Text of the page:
Wednesday, April 29, 2009

"Girls like to laugh at men" A Review of "Ghosts of Girlfriends Past"

I've seen many versions of “A Christmas Carol” in my life (for my money, “Scrooged” is the best one), but I've never seen one quite like this. First we'll take out Ebenezer Scrooge and replace him with famous photographer and man-whore, Connor Mead (Matthew McConaughey: “Contact”, “Sahara”). Next we'll get rid of Christmas and replace it with the wedding of Connor's little brother, Paul (Breckin Meyer: “Robot Chicken”, “King of the Hill”) to Sandra (Lacey Chabert: “Party of Five”, “The Spectacular Spider-Man”). Then we'll get rid of Jacob Marley, and replace him with the man who taught Connor how to be a player, his Uncle Wayne (Michael Douglas: “Basic Instinct”, “War of the Roses”). Finally we will ditch the Christmas ghosts and replace them with Wayne's first sexual partner, Allison (Emma Stone: “Superbad”), his assistant, Mel (Noureen DeWulf), and the mute Ghost of Girlfriends Future (Olga Maliouk). There, now we have the recipe for “Ghosts of Girlfriends Past”.

The only thing that the above description leaves out is the actual main plot point, which is the relationship between Connor and his first love, Jenny Perotti (Jennifer Garner: “Alias”, “Juno”). Jenny and Connor have been friends since they were kids, she even gave him his first camera. They should be together, but in junior high something happened to throw them off course.

At a painfully 80's dance, Connor cannot build up the nerve to ask Jenny to dance, so she goes off to dance, and play tonsil hockey, with one of the jocks. This sends Connor running to his uncle to get his first lesson in how to play the game; he never looks back, even when he gets a chance to make things work with his first love, until now.

This movie is a by the books comedy chick-flick with some amusing twists. It throws up some fun lampshades onto the traditional scenes from “A Christmas Carol”, especially with Allison, the Ghost of Girlfriends Past, who gets the most screen time of any of the ghosts.

One of this film's brightest spots has to be Michael Douglas. Given that the man has spent a good portion of his career making films about the dangers of women, it is funny to see him playing a slimy, despicable, but still utterly likable stereotype in this film. Whether he's driving around in the “Stabbin' Wagon”, or just conjuring up a snowstorm of tissues he steals any scene he is in.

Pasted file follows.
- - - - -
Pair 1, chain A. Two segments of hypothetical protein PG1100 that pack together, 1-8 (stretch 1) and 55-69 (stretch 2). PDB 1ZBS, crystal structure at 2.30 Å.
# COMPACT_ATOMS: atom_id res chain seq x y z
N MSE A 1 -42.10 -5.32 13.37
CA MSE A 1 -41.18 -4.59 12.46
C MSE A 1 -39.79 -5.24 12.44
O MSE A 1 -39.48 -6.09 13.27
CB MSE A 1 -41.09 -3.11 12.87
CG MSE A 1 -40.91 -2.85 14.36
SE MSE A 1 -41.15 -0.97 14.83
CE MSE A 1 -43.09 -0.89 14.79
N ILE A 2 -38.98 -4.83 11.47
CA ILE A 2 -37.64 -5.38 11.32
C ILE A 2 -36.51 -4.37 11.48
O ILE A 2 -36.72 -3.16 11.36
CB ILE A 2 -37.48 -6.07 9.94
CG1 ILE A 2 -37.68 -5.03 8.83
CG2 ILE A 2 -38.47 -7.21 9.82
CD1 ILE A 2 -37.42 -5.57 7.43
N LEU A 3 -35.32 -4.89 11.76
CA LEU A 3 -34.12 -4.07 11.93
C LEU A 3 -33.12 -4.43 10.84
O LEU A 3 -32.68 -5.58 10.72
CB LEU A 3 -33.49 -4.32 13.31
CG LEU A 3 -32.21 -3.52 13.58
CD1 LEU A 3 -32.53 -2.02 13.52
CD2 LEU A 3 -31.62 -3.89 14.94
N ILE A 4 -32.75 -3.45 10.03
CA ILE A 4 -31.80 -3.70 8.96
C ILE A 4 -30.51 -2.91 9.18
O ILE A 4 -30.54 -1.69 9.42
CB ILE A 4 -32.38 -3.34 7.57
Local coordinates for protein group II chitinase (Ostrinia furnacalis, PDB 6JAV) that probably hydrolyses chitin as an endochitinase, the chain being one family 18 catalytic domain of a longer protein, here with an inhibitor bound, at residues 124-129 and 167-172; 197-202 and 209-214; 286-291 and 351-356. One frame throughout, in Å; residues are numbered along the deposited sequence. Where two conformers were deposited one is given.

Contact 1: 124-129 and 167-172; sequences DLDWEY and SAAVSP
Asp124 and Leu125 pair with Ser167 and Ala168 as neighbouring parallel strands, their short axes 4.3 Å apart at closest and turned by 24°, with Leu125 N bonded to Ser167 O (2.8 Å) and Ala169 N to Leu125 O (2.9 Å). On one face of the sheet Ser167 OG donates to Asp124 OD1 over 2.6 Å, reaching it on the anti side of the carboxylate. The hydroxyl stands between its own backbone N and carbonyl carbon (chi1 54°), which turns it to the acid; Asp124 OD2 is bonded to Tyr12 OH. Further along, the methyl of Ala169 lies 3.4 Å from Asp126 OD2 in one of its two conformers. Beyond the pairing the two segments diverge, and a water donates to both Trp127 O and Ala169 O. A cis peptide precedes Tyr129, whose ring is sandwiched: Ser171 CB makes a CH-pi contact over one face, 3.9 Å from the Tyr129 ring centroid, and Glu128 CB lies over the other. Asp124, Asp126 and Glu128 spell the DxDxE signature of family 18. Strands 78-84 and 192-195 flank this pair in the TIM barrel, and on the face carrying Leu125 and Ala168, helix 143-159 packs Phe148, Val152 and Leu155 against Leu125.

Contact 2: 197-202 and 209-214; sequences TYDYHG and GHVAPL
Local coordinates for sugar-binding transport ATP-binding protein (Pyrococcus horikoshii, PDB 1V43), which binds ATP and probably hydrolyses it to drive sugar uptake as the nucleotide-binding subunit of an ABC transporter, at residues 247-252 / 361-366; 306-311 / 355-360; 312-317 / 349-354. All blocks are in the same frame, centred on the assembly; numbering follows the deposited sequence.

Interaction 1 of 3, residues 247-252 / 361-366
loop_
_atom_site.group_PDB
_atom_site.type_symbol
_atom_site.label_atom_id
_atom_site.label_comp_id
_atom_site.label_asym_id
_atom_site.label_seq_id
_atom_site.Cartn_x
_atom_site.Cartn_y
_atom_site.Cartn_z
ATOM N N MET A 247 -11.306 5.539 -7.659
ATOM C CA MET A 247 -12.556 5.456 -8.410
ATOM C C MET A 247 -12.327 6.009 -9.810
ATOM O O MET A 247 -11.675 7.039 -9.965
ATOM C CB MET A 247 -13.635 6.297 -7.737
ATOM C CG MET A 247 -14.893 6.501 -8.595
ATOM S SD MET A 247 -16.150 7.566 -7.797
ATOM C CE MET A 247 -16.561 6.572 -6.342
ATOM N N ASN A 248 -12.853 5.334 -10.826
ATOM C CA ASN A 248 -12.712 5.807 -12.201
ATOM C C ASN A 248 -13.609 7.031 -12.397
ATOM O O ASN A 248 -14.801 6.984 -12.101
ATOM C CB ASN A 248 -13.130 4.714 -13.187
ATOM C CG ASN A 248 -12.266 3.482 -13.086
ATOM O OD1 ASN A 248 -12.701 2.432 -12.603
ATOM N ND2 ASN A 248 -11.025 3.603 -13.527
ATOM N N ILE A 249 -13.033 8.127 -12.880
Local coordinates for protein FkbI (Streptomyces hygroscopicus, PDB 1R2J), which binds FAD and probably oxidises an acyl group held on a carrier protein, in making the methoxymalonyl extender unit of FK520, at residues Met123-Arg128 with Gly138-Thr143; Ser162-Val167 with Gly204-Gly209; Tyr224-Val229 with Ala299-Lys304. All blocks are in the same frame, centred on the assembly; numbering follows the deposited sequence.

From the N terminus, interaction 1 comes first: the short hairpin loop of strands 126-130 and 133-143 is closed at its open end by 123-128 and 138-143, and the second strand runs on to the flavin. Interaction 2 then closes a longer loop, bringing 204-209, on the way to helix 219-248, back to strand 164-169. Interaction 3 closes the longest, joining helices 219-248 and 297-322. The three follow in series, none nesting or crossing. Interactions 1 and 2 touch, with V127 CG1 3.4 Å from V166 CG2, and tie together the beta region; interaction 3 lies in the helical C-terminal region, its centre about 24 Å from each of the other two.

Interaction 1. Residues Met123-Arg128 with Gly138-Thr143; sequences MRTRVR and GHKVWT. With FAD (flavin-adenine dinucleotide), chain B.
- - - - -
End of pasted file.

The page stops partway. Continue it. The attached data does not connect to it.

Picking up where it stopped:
The movie suffers from some major flaws. First off, it features Lacey Chabert who still has one of the most annoying voices in Hollywood (especially if you discount actors who do annoying voices only in character), and also wears a horribly unflattering dress for most of the movie. To her credit, she does fit the character well, and she only has a few lines.

A bigger problem is McConaughey himself. His performance is not that of him playing Connor Mead, but him playing Nicholas Cage playing Connor Mead. I spent the first twenty minutes of this movie trying to figure out who it was McConaughey was trying to be before I figured it out. Now why he would want to play as Nicholas Cage, I do not know, but that's what it was.

Finally, there are utter failures of logic. There's never any explanation as to why Jenny was hanging around the Mead mansion as a kid, no explanation as how Mel can be a ghost without being dead, no reason why Connor tries to prop up a falling cake with a champagne bottle that is not the same size as the gap he's trying to fill, but most of all, never any acknowledgment of the fact that Jenny's ditching Connor at the dance very clearly set him on the path we find him on. I suppose these things should not surprise me though, as this is simply not a deep enough movie for these things to be a major concern.

Overall, Ghosts is a predictable but enjoyable spin of a classic tale, but there's not really anything new here to see. The acting ranges from adequate to good, some of the dialog is really good while other parts fall pretty flat, and there are bigger things to suspend disbelief over than just the existence of ghosts. I suppose the target audience for this movie is going to be all the women whose husbands and boyfriends are off seeing the Wolverine movie.

It's fun, it's cute, but it's just not worth the price of admission. You can catch “Ghosts of Girlfriends Past” in theaters nationwide starting May 1st, but I suggest waiting for it to come out on DVD so you can watch it with a box of chocolates by your side and a glass of white wine in your hand.

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